involved under each entry (or group) into eleven sections, ranging from
“groups of one” to “groups of more than ten.” All entries are further
arranged in Thai alphabetical order within each section, but only those
with full explanations are, for ease of reference, numbered throughout.
To date, 359 such entries have been covered-from Kalyàõamittatà in the
first section up to Kilesa in the last. The definitions are all given in
Thai, but systematically interspersed with Romanized Pali terms
followed by brief meanings in English. Apart from a regular table of
contents enumerating all the Dhamma groups dealt with, there is a
special table of categorizations of closely related Dhamma groups. To
facilitate word searches, an index of Thai terms and a separate index of
Romanized Pali terms are also included.

The Thai-English Buddhist Dictionary in Part II is a short
dictionary of key Buddhist terms in Thai, supplied with Romanized Pali
equivalents and succinct definitions or explanations in English. Where a
term is exclusively of Thai origin, a new Pali coinage by the author is
provided, and clearly marked as such. A warning is also given where a
term has acquired a new meaning or its popular use in Thai has so
deviated from the original technical meaning in Pali that it might
easily cause misunderstanding.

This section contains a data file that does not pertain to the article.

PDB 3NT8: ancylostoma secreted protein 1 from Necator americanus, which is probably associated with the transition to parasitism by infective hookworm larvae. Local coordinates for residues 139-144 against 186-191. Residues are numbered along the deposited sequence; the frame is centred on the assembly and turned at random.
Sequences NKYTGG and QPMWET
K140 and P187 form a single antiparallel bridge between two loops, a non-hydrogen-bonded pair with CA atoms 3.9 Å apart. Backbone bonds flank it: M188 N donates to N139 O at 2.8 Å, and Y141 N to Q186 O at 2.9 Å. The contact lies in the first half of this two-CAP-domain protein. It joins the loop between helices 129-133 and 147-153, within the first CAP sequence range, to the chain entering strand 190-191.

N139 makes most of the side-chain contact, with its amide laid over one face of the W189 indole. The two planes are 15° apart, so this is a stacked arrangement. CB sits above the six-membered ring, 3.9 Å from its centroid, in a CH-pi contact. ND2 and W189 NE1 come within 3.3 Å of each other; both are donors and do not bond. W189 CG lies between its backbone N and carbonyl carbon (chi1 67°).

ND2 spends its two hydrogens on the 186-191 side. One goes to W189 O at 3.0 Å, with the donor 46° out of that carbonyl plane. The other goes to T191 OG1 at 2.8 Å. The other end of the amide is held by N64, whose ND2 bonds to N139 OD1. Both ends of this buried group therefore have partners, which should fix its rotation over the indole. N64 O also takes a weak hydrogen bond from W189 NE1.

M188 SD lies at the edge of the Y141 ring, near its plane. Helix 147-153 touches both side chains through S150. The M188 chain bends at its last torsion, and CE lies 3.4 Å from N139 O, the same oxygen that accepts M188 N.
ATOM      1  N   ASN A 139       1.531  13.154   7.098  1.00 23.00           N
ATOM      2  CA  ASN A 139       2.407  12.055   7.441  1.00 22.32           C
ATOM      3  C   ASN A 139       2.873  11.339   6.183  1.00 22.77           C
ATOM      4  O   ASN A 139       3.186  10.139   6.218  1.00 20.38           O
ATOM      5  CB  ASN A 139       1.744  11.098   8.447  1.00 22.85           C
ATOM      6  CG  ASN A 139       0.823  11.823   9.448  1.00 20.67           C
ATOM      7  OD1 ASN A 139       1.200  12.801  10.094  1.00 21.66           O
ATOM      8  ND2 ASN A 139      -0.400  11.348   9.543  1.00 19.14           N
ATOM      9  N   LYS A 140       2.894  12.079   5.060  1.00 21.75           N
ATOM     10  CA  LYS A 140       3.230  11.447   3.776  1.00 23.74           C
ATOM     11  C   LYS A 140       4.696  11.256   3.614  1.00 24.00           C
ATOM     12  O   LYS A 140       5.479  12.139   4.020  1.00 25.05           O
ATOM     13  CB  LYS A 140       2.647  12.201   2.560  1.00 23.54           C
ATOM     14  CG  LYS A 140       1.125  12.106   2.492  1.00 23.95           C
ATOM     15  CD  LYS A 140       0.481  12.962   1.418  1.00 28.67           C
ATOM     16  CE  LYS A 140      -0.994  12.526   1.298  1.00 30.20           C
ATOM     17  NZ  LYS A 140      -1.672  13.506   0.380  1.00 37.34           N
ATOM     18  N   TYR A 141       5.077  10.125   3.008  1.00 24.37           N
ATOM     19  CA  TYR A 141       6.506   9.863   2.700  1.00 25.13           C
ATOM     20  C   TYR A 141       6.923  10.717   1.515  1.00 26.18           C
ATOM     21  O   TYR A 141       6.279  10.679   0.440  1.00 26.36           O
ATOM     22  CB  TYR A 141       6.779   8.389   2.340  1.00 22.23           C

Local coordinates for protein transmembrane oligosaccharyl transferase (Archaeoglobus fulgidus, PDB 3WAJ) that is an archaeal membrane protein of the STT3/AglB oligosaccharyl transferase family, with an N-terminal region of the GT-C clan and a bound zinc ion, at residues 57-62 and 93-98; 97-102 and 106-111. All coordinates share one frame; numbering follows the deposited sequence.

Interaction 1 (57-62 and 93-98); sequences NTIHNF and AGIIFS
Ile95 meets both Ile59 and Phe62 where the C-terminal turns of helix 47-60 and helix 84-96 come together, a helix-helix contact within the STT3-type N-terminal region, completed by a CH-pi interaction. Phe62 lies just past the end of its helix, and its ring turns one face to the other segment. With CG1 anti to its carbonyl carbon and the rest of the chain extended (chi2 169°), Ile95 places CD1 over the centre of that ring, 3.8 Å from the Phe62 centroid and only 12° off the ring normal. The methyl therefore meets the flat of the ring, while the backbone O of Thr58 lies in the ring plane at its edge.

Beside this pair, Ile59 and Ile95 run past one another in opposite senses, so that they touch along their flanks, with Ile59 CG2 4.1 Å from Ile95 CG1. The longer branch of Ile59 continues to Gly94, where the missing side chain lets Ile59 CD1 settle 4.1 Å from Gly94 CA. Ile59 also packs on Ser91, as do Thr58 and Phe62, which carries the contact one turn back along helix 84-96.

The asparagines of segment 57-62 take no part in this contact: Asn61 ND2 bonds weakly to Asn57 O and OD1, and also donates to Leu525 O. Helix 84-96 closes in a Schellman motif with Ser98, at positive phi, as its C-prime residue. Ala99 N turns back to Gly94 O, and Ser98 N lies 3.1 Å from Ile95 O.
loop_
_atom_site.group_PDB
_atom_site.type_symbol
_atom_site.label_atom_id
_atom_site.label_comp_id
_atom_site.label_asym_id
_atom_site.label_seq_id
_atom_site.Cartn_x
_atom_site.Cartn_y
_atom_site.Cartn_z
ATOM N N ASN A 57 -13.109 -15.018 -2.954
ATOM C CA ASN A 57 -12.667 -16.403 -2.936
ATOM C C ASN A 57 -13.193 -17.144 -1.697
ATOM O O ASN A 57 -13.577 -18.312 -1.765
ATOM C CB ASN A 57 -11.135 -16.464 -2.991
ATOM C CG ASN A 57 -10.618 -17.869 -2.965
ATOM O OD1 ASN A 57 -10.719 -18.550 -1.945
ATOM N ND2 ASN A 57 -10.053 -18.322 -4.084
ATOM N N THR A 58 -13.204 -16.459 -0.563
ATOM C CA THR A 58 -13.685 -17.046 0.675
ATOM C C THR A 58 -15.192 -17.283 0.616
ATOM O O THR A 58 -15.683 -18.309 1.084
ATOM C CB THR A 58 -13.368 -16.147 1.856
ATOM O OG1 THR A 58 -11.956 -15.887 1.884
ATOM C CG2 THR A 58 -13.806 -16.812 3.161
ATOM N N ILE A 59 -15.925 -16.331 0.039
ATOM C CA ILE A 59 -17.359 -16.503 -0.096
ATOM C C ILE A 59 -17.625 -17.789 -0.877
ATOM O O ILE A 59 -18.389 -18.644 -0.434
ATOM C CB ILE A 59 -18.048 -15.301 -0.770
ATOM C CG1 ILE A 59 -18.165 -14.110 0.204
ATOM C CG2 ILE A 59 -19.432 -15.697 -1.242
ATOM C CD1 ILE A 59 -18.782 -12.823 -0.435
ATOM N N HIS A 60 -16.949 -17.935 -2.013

Finally, the English-Thai Buddhist Dictionary in Part III is
essentially a glossary of Buddhist terms in English, encompassing those
terms whose use has more or less become established, along with those
deemed useful for serious students of Buddhism. Only Thai equivalents
are available, with no further explanations.

June 25, 2005

The Thai Dictionary

Gratitude to Venerable Bhante Phra Bhramagunabhorn and Dr.
Somseen Chanawangsa for sending the dictionary to us for the benefit of
many who access the Tipitaka.




http://www.tipitaka.org/hindi-docs
Home > Hindi Publications

Tipiṭaka Related Hindi Publications
by the Vipassana Research Institute

Hindi publications of Vipassana Research Institute related to the Tipitaka available online. Kindly download and install the Acrobat Reader
to enable you to access it. Clicking on the book links will take you to
the Table of contents and clicking on the topics will take you to the
page containing the respective topics.

1. Suttasaar in three volumes - Essence in short of the various suttas from the Tipitaka

2. Dhammapada Pali with hindi translation of this important book from the cannon is very valuable.

3. Dhammavani sangraha Inspiring couplets in pali with hindi translations.

4. Anguttara Nikaya - volume 1 - A Hindi translation of a part of the Sutta pitaka of the pali cannon



Buddha
http://www.tipitaka.org/english-docs
Home > English Publications

Tipiṭaka related English publications